• 2 CVEs addressed in Trusty ESM (14.04 ESM), Xenial ESM (16.04 ESM), Bionic ESM (18.04 ESM), Focal (20.04 LTS), Jammy (22.04 LTS), Mantic (23.10)

[USN-6600-1] MariaDB vulnerabilities

[USN-6611-1] Exim vulnerability

  • 1 CVEs addressed in Xenial ESM (16.04 ESM), Bionic ESM (18.04 ESM), Focal (20.04 LTS), Jammy (22.04 LTS), Mantic (23.10)

[USN-6610-1] Firefox vulnerabilities

[USN-6613-1] Ceph vulnerability

  • 1 CVEs addressed in Trusty ESM (14.04 ESM), Xenial ESM (16.04 ESM), Bionic ESM (18.04 ESM), Focal (20.04 LTS), Jammy (22.04 LTS), Mantic (23.10)

[USN-6612-1] TinyXML vulnerability

  • 1 CVEs addressed in Xenial ESM (16.04 ESM), Bionic ESM (18.04 ESM), Focal (20.04 LTS), Jammy (22.04 LTS), Mantic (23.10)

[USN-6614-1] amanda vulnerability

  • 1 CVEs addressed in Bionic ESM (18.04 ESM), Focal (20.04 LTS), Jammy (22.04 LTS), Mantic (23.10)

[USN-6615-1] MySQL vulnerabilities

[USN-6616-1] OpenLDAP vulnerability

  • 1 CVEs addressed in Focal (20.04 LTS), Jammy (22.04 LTS)

[USN-6587-3] X.Org X Server regression

[USN-6618-1] Pillow vulnerabilities

[USN-6617-1] libde265 vulnerabilities

Goings on in Ubuntu Security Community

Ubuntu 23.04 (Lunar Lobster) EOL (06:48)

  • Released back in April 2023 - like all interim releases, supported for 9 months
  • Reached EOL on 25th January - won’t receive any package updates (security or bug fix) and will be archived to old-releases.ubuntu.com in the coming weeks
  • Urge to upgrade to the currently supported interim release 23.10 ASAP as once it does get archived the process to upgrade becomes harder (since you have to manually update your apt sources to refer to the old-releases server first)
  • 23.10 (Mantic Minotaur) will then be supported for about 5 more months until July this year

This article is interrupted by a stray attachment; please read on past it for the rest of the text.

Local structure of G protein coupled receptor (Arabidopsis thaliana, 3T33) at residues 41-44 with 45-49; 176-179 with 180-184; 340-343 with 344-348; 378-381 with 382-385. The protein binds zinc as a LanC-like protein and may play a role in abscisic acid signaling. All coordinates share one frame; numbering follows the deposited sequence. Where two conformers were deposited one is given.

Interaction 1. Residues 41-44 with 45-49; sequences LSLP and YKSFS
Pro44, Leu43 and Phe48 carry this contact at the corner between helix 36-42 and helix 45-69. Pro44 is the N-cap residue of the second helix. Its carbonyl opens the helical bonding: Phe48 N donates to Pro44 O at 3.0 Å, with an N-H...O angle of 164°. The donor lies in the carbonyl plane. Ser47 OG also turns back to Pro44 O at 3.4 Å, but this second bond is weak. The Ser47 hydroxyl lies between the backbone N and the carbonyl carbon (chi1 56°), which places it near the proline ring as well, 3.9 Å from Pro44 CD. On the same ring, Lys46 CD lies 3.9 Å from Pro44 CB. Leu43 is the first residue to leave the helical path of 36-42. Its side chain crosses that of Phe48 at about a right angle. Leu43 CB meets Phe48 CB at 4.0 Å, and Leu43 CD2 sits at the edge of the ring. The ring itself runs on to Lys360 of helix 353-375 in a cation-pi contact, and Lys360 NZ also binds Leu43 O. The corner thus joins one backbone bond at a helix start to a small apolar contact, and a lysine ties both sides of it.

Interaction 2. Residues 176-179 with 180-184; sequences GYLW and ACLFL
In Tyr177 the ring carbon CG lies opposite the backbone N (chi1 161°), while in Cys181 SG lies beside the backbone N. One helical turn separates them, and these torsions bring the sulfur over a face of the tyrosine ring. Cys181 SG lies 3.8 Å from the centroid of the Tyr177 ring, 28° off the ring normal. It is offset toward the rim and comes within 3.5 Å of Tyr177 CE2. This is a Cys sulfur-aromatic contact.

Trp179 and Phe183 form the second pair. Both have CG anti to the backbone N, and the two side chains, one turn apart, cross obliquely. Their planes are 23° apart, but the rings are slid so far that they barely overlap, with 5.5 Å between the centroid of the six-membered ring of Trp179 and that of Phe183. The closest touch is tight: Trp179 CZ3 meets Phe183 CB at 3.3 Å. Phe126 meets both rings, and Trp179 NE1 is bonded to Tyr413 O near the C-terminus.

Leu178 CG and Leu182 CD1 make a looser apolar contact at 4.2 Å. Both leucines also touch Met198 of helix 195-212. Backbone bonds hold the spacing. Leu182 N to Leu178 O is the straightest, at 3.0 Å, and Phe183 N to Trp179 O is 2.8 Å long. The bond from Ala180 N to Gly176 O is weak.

Awesome AppSec in Ubuntu (08:22)

  • https://discourse.ubuntu.com/t/awesome-appsec-in-ubuntu/41922/1
  • Andrei has compiled a list of tools available in Ubuntu which can be used by security researchers
  • Includes tools for:
    • Coordinated Vulnerability Disclosure
    • Fuzzing
    • License scanning
    • Reverse engineering
    • Runtime process analysis
    • Security linting
    • Symbolic execution
    • Threat modelling
    • Scanning for vulnerable dependencies
    • Web scanning
    • Runtime application isolation (sandboxing)
  • Whether you are an software engineer looking to make your software more secure or a security researcher trying to find vulns or even a security engineer wanting tools to help with vulnerabililty management, there is likely something in the list for you
  • If you find anything missing, send Andrei a PR as the list is hosted on Github

full-disclosure spammed with zombie CVEs (09:52)

  • full-disclosure mailing list slowly declining in popularity but was once the go-to place to discuss and disclose vulnerabilities
  • In January, saw a large increase in the number of messages posted (75 compared to 15-30 which was the usual number posted for any month in 2023)
  • Meng Ruijie from National University in Singapore posted 36 different CVE reports across a large range of OSS projects, including Redis Raft, TinyDTLS, Mesa, ncurses, vim, GTK and more - and almost all of them were described as NULL pointer dereferences or buffer overflows etc
  • Alan Coppersmith raised this on the oss-security mailing list, since none of these issues had been raised privately with any of these projects but also that most of the CVE descriptions appeared to be quite bogus - e.g. for a CVE in Mesa, where Meng describes them as a NULL pointer deref the associated issue that the CVE points to in the upstream mesa gitlab describes a possible OOB read but where there is no good evidence that this is able to be influenced by the caller and hence there is no evidence that there is a security issue here at all
  • They appear to have been assigned by just looking for either reports in upstream issue trackers that mention possible security issues OR upstream commits that mention words like NULL pointer dereference but without any consideration as to whether these are actual vulnerabilities
    • For example - just because some code may potentially dereference a NULL pointer, if the caller cannot influence that to occur then there is no way to trigger it and so it is not an actual vulnerability